TU has come under a lot of fire recently for funding issues. After a large number of employees were let go and staff retirement and disability funding were cut, some have said that funding in many areas should be cut. While that may be true, there’s one area where funding shouldn’t be cut, and should actually be increased – student journalism.
Some of you may be suspicious of this suggestion. After all, as the Chief Propagandist of the State-Run Media, I’m a direct recipient of funding earmarked for student journalism. The truth is, it takes someone close to the problem to see it, and from my vantage point in my gold-plated tower, I can definitely see that we could use some more money.
It’s not just a lack of funds; there are also problems with how purchases are reimbursed. Last week, it was important that we get a small amount of cocaine, for journalism reasons. Unfortunately, the university refuses to refund purchases without receipts, and our dealer refused to provide us with proof of purchase. How can we be expected to report on current events under these conditions?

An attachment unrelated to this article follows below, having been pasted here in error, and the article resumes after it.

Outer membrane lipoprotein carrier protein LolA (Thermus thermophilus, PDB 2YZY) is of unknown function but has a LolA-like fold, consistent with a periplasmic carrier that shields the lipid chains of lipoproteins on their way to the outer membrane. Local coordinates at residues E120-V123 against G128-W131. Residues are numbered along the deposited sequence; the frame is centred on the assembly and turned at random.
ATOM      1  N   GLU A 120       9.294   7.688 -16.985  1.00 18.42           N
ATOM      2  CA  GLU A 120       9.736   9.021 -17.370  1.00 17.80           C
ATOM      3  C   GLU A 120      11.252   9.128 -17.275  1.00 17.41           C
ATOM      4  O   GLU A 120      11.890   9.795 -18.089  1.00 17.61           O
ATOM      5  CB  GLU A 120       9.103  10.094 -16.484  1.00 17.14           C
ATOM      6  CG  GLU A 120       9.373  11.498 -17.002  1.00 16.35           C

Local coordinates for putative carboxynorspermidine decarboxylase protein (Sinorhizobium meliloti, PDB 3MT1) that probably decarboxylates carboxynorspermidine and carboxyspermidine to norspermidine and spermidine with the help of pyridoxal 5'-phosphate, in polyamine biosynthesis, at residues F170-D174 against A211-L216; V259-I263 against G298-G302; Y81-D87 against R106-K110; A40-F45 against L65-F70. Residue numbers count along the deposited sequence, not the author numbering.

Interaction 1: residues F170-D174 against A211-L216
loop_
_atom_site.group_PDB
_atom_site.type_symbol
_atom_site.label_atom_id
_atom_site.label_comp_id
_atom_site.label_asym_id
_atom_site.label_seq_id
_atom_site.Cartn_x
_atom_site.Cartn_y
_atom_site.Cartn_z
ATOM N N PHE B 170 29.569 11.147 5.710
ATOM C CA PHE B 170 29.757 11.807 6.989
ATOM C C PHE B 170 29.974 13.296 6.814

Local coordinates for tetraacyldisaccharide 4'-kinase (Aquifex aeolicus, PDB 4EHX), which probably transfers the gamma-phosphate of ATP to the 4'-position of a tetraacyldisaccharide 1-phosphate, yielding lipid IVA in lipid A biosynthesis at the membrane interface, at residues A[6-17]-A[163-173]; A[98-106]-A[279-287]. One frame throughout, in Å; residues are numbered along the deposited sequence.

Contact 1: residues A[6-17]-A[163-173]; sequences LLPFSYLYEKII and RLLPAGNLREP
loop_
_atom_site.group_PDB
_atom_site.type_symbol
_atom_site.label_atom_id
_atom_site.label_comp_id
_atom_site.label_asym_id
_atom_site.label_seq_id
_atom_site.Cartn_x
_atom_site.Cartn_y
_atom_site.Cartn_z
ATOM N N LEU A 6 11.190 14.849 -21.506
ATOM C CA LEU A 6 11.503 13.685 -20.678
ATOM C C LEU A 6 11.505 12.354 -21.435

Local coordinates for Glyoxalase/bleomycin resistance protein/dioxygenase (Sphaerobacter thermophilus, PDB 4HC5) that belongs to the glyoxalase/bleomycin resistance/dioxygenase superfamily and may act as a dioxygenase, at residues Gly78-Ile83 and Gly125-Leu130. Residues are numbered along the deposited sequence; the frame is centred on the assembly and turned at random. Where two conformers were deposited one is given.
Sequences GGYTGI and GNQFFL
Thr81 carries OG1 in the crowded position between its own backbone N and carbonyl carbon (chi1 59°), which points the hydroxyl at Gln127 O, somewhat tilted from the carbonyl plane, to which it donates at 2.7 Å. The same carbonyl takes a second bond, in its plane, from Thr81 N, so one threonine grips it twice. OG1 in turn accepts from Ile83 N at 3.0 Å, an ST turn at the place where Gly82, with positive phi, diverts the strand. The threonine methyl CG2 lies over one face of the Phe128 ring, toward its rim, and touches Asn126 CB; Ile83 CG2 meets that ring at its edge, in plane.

Despite our minimal funding, we’ve been able to do some stellar journalism. A couple issues ago, a writer wrote an excellent review of a restaurant in downtown Tulsa. Unfortunately, university funds could only cover a couple hundred dollars worth of food, so the writer was only able to review a couple of courses. How can we be a respected university if our journalism needs to be subject to such arbitrary constraints?
Now, it’s true that there are some rumors about the State-Run Media misusing university funds. You may have heard far-fetched stories about State-Run editors using funds to purchase luxury items like watches, jewelry, and even automobiles. Tragically, any documents related to the purchase of my Rolls-Royce were destroyed in a recent mysterious fire in McClure Hall, so any accusations of impropriety can’t be proven.
Journalism is important on every campus. How would you stay informed if journalists didn’t inform you of important events taking place? In turn, how can journalists do their jobs without access to advanced training, cutting-edge equipment, and lavish parties that come straight out of the university’s budget? I’m sure that you’ll agree with me when I say that all restrictions on student journalism funding should be lifted.